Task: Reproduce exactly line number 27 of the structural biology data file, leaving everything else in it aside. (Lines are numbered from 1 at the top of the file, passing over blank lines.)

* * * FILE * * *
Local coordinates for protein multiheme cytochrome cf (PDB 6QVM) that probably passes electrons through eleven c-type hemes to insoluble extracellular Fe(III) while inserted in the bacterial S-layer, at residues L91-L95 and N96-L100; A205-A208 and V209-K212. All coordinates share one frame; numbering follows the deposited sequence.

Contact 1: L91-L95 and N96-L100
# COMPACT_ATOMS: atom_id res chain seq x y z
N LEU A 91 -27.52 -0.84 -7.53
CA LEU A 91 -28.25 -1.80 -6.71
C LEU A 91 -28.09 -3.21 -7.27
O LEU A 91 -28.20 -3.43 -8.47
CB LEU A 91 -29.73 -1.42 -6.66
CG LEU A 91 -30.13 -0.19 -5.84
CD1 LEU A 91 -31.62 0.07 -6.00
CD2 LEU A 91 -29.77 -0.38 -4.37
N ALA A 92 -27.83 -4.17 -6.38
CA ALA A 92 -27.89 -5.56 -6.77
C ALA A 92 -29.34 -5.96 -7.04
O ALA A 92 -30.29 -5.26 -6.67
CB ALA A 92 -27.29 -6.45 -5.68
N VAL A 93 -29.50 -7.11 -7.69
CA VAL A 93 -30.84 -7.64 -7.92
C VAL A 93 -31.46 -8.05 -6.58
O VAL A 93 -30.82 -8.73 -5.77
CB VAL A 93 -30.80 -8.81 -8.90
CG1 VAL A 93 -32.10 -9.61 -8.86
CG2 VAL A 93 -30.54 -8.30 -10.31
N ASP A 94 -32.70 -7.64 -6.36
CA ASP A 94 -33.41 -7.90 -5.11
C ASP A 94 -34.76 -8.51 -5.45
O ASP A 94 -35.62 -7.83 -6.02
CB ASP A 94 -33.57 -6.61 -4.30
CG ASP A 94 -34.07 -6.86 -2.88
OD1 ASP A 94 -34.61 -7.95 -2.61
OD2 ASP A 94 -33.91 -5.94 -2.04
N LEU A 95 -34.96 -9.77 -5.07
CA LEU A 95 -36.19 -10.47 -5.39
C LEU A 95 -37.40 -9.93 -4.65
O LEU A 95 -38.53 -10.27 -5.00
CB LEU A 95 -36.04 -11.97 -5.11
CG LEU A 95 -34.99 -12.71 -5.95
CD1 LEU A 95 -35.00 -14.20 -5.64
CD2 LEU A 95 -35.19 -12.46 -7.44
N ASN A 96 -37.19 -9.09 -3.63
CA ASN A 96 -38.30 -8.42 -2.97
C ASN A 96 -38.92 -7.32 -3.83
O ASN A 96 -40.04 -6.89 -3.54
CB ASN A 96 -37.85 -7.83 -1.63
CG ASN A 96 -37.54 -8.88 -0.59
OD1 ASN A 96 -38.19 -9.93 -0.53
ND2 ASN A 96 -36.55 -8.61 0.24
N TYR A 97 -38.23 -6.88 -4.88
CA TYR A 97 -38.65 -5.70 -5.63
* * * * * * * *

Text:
O ASP A 94 -35.62 -7.83 -6.02